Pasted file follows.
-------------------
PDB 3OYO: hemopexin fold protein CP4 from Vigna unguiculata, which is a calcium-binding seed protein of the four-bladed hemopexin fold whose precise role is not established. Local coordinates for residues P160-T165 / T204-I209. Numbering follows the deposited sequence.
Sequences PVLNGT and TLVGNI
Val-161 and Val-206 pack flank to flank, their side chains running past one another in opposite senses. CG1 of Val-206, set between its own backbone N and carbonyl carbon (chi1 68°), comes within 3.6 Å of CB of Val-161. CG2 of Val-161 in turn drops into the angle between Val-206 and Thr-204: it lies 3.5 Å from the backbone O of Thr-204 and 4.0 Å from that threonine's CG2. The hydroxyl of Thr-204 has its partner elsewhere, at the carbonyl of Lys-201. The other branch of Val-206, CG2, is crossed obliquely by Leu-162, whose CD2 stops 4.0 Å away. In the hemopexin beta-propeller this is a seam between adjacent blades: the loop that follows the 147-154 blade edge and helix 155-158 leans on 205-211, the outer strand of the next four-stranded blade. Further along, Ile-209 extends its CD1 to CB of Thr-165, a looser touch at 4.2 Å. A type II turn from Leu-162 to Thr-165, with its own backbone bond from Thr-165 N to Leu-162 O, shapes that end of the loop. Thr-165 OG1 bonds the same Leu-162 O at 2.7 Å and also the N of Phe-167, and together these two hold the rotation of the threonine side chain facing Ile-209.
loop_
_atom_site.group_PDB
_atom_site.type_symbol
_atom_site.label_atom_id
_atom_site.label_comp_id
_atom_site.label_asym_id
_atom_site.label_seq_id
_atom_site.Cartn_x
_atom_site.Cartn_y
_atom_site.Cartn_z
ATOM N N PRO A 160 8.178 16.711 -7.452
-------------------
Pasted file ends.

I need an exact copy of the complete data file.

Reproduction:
PDB 3OYO: hemopexin fold protein CP4 from Vigna unguiculata, which is a calcium-binding seed protein of the four-bladed hemopexin fold whose precise role is not established. Local coordinates for residues P160-T165 / T204-I209. Numbering follows the deposited sequence.
Sequences PVLNGT and TLVGNI
Val-161 and Val-206 pack flank to flank, their side chains running past one another in opposite senses. CG1 of Val-206, set between its own backbone N and carbonyl carbon (chi1 68°), comes within 3.6 Å of CB of Val-161. CG2 of Val-161 in turn drops into the angle between Val-206 and Thr-204: it lies 3.5 Å from the backbone O of Thr-204 and 4.0 Å from that threonine's CG2. The hydroxyl of Thr-204 has its partner elsewhere, at the carbonyl of Lys-201. The other branch of Val-206, CG2, is crossed obliquely by Leu-162, whose CD2 stops 4.0 Å away. In the hemopexin beta-propeller this is a seam between adjacent blades: the loop that follows the 147-154 blade edge and helix 155-158 leans on 205-211, the outer strand of the next four-stranded blade. Further along, Ile-209 extends its CD1 to CB of Thr-165, a looser touch at 4.2 Å. A type II turn from Leu-162 to Thr-165, with its own backbone bond from Thr-165 N to Leu-162 O, shapes that end of the loop. Thr-165 OG1 bonds the same Leu-162 O at 2.7 Å and also the N of Phe-167, and together these two hold the rotation of the threonine side chain facing Ile-209.
loop_
_atom_site.group_PDB
_atom_site.type_symbol
_atom_site.label_atom_id
_atom_site.label_comp_id
_atom_site.label_asym_id
_atom_site.label_seq_id
_atom_site.Cartn_x
_atom_site.Cartn_y
_atom_site.Cartn_z
ATOM N N PRO A 160 8.178 16.711 -7.452